On the other hand, historians are divided as to why Menilik abandoned Eritrea after gallantly defeating the Italian invaders. Those who side with the Emperor have it that He could no longer fight with his peasant army with outdated rifles and spears and swords. Blaming his retreat is as good as accepting defeat. He should be commended for his wisdom not to continue the war with the Italians beyond Mereb.

  6. Kaleab
    | #6

    Tsegaye Ararsa is an Oromo nationalist and shares a lot with the Tigray nationakists like `Dawi`. According the writer and journalist Tesfaye Gebreab (Gadaa), who sees himself as the expert on the mentality and pyyscology of the Oromo nationalists, the difference between the two ethno-nationalist groups is mainly the following.
    The Oromo nationalists lack self confidence as the result of the oppressive Amhara rule they have had to bear. The Tigray nationalists who control the ecomomic and political power are more self confident and have the feeling of superiority (Golden people). The Gadaa advises and encourages the oromo nationalists specially the youth to develop self confidence and courage.

  7. ዘረ-ያዕቖብ ወ.ግ.ዓ.ም-ፅዮንThe Eth.
    | #7

    “Adwa is another Ethiopian renaissance mantra as GERD is today;”

    የራስን ዜጋ ከኩራዝ እንኳን ሳያላቁቁ, ውሃን አቅቦ “ለነጁቢቲ ኮረንቲ ለመሸጥ” የሚደረገውን መሽፈድፈድ, ለኮሎኒያሊስቶች ባርያነት እንዳንዳረግ ካደረግነው የአሸናፊ ሆኖ መውጣት ጋራ ለማነፃፀር መነሳት, ድንቢጥን ከዝሆን ጋራ እንደማወዳደር ይቆጠራል:: ምንም እንኳን አሸናፊ ሆነን ወጥተን እያለን, በመጨረሻው ግን ግዛቶቻችንን ላሸነፍናቸው ሃይሎች በመሸጥ ባፍጢማችን ብንደፋም, ባደረግነው ታላቁ የአውሮፓ ኮሎኒያሊስቶችን ከምድራችን ማባረር ተግባር, ለጠቅላላ, በተለይም ለምድሪቱ ጥቁር ህዝቦችና ባጠቃላይ ነፃነታቸውን ወዳጆች ለሆኑ የምድሪቱ ልጆች ሁሉ ታላቅ አርአያ ሆነናል, አለሙም ይሄንን ታላቅነታችንን አውቆልናል::

    “after gallantly defeating the Italian invaders……………….

    He could no longer fight with his peasant army with outdated rifles and spears and swords.” ራሱን በራሱ የሚጋጭ “አስተሳሰብና” አባባል!

    “gallantly defeating” ሲደረግ በአቶሚክ ቦምብ ነበር እንዴ!? ይሄው የpeasant armyው እማ አልነበር እንዴ 20 ዓመታት ሙሉ በራስ አሉላ መሪነት የተከላከለው እና ያሸነፈውም!! ከማሸነፍ በኋላም ምኒልክ ጓዳ ውስጥ ብቻውን ከሶላቶዎች ጋራ ተዘግቶ ኤርትራን ይፈነጩበትና በኋላም ሙሶሎኒም ከዚያ ተንደርድሮ በመምጣት በጢስ መርዝ ይፈጀን ዘንዳ ሲፈርምላቸው, ጠቅላላ የምኒልክ ቤተ ሰብም ቢሆን ውጭ ደጃፍ ላይ ሆኖ ተቃውሞውን አሰምቶና ጣልያንን ከባህር ማዶ ማባረር እንደሚቻል አምኖበት አልነበረም እንዴ!

    ሁለት ነገሮች ፍፃሜ ማግኘት አለባቸው:
    ለባርነት በመሸጣቸው “ዘላለማቸውን” ሲዝናኑብንና ሲፈነጩብን የነበሩትን “ኤርትራውያንን” በኢሳያስ በኩል አድርገን አስፈላጊውን ቴራፒ እንዲለጋሳቸውና ኢትዮጵያን እንዲናፍቁ እንዳበቃናቸው ሁሉ, አንኮበሮችንም ሶላቶዎች በአሁኑ ጊዜ መረብ ዘንዳ እንደሌሉና በዚያን ጊዜም ከስላቶዎች ጋራ በመተባበር የዋሉትን የክህደትና የአገር መሸጥ ጉዳይ አሳፋሪ መሆኑን የሚገነዘቡበትን የሚታረሙበትን የቴራፒ መንገድ መፈለግና ምድረ ፅዮንን ካለምንም ገደብ ከአጥናፍ እስከ አጥናፏ ይወዷት ዘንዳ የሚያበቃውን መንገድ መሻት አለብን::

  8. Dawi
    | #8

    For Menelik who said “I am not a Negro”, also said, “I am black and you are black”, ” let us unite to hunt our common enemy”. Isn’t that intriguing?? It is indeed!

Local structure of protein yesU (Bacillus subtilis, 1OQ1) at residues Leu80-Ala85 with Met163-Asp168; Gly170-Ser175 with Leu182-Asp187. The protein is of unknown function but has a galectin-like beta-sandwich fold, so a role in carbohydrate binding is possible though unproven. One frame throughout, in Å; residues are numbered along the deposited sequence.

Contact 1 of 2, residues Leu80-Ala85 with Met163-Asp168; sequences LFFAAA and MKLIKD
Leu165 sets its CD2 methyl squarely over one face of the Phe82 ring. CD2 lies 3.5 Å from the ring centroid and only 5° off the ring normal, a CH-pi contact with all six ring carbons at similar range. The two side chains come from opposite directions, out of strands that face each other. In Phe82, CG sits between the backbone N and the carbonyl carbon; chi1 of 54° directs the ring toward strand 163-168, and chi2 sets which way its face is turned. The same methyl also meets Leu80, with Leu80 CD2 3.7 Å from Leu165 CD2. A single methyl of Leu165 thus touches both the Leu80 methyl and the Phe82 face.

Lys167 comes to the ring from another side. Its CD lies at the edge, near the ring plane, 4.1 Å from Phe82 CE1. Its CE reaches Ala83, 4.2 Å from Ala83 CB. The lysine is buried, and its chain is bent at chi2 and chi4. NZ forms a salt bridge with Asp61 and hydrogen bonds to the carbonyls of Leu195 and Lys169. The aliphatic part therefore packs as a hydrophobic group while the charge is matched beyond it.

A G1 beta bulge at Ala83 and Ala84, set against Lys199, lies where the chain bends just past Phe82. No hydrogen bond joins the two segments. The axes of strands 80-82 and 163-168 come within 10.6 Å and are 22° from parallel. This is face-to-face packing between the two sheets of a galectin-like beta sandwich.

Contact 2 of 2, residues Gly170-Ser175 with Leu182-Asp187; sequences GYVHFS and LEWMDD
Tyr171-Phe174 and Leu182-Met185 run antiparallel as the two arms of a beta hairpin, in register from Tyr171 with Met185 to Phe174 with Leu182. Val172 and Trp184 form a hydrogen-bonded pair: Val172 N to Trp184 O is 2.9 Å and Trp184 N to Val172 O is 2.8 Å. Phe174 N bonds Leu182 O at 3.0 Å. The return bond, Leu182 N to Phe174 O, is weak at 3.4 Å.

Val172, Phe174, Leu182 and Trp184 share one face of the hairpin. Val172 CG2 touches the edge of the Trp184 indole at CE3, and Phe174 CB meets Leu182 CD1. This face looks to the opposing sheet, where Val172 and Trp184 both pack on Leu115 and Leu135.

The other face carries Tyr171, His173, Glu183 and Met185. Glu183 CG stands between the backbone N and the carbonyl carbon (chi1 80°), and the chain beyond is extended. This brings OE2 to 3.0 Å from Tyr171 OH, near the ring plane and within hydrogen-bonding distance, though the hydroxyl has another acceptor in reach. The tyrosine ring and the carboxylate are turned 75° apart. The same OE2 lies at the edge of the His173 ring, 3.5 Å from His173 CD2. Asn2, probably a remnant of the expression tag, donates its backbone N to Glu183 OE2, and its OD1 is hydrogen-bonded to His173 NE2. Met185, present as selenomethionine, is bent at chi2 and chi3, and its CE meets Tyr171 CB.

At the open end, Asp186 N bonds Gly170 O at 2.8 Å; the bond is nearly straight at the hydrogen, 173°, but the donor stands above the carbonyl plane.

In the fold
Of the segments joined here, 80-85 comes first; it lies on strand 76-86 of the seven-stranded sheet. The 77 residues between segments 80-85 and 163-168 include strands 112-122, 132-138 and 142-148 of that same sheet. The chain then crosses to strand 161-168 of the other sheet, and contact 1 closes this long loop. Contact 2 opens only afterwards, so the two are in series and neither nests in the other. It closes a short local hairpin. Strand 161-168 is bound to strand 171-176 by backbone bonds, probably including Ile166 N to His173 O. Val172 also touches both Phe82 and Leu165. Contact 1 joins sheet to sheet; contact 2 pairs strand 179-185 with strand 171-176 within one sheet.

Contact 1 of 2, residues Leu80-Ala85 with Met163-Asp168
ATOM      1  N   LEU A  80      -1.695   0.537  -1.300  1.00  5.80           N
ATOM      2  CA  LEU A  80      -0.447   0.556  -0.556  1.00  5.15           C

Ossie Davis, the playwright-actor, searched his soul and came up with the following passionately eloquent statement:

    I am a Negro. I am clean, black and I smile a lot. Whenever I want something–to get a job in motion pictures, for instance, or on television or to get a play produced on Broadway, whenever I need a political favor–I go to white folks. White folks have money. I do not. White folks have power. I do not. All of my needs — financial, artistic, social my need for freedom — I must depend on white folks to supply. That is what is meant by being a Negro.

    Malcolm X used to be a Negro, but he stopped. He no loner depended on white folks to supply his needs — psychologically or sociologically — to give him money or lead his fight for freedom or to protect him from his enemies or to tell him what to do. Malcolm X did not hate white folks, nor did he love them. Most of all, he did not need to tell them who he was. Above all, he was determined to make it on his own. That was why Malcolm was no longer a Negro. Malcolm was a man, a black man! A black man means not to accept the system as Negroes do but to fight hell out of the system as Malcolm did. It can be dangerous. Malcolm was killed for it. Nevertheless, I like Malcolm much better than I like myself.

    Jeff Pearce in Prevail wrote the following on Menelik the man:

    [[..Menelik was an intriguing personality in Ethiopian history. A man with a high forehead, thick lips...he new politics a patchwork quilt of different cultural groups and languages, nothing unified better than a war to defend the homeland. "I am black and you are black" he told Muslim Dervishes. " let us unite to hunt our common enemy"...]]


  9. Dawi
    | #9

    ዘረ-ያዕቖብ said:

    [[.. “ኤርትራውያንን” በኢሳያስ በኩል አድርገን አስፈላጊውን ቴራፒ እንዲለጋሳቸውና ኢትዮጵያን እንዲናፍቁ እንዳበቃናቸው ሁሉ....]]

    “ኢትዮጵያን እንዲናፍቁ” – That will only has to be when they remember the good old times living with you, thinking only of the times they were having fun.

    On the other hand, remember, they got sober for a reason. At some point in the past, listening to your type of (Adwa) Amara/Tigre chauvinists empty bravado with abject poverty and a chronic habit of begging for food was no longer fun. In fact, it probably created a lot of harm to their colonial bruised health to the point of making them “ዘላለማቸውን” ሲዝናኑብንና ሲፈነጩብን የነበሩትን “ on their own kith and kin.

    That led to “independence”, ruining their personal life, professional life, financial situation and even saddled them to legal issues beyond UN sanctions today to a point of being charged of a possible crime against humanity, for our friend Isayas may end up appearing at a world court. :)

    Yes, it’s normal to miss (እንዲናፍቁ) your friends. But putting yourself back into the old environment can put you in a relapse; maybe they should wait until Ethiopia reach a middle income country; in the mean time create a healthier relationship with the richer Arab neighbors like UAE and Saudi Arabia to prevent a relapse by working on new & “possibly” healthier environments that promote sobriety.